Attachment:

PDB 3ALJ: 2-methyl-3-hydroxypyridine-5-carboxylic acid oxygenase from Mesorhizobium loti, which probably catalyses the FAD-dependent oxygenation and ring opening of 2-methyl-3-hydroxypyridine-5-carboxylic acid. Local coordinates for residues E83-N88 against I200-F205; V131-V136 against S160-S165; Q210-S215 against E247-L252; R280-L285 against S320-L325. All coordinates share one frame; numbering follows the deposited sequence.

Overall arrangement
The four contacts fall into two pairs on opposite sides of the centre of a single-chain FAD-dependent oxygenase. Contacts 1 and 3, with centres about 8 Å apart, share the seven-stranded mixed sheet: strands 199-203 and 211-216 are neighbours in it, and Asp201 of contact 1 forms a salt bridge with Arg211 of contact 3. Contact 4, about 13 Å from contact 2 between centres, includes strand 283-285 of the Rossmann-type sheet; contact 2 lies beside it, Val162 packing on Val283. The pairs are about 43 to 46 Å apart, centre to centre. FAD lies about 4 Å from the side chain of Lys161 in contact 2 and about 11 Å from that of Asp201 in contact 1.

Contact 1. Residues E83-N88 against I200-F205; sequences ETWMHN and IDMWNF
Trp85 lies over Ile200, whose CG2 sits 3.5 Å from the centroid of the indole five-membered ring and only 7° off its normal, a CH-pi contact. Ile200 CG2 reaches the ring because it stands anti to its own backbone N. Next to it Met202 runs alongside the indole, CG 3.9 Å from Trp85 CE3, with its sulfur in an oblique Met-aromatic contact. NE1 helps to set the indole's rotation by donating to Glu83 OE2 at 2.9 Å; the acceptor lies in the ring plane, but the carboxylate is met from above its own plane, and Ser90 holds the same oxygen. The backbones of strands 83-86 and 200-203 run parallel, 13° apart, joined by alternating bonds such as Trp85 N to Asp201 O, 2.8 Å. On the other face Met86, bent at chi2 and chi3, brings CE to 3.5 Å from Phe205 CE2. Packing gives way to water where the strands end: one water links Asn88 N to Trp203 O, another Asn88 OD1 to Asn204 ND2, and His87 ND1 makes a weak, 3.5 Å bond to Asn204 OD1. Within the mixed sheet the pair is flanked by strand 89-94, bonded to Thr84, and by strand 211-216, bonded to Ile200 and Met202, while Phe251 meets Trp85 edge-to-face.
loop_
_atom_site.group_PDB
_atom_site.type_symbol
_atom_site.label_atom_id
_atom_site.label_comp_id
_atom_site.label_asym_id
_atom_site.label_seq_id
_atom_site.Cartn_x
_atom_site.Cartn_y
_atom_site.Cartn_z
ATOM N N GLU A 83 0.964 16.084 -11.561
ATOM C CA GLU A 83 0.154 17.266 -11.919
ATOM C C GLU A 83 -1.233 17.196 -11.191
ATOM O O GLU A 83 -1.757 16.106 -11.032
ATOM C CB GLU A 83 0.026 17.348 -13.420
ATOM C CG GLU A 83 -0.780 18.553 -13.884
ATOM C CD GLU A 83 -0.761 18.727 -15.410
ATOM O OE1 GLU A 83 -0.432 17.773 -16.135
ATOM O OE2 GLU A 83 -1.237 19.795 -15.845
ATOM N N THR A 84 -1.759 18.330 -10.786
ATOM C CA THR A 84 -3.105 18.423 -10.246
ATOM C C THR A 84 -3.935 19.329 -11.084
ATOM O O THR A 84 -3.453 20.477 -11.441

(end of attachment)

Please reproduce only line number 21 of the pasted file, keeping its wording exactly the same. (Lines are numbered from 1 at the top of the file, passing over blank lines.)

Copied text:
ATOM C CG GLU A 83 -0.780 18.553 -13.884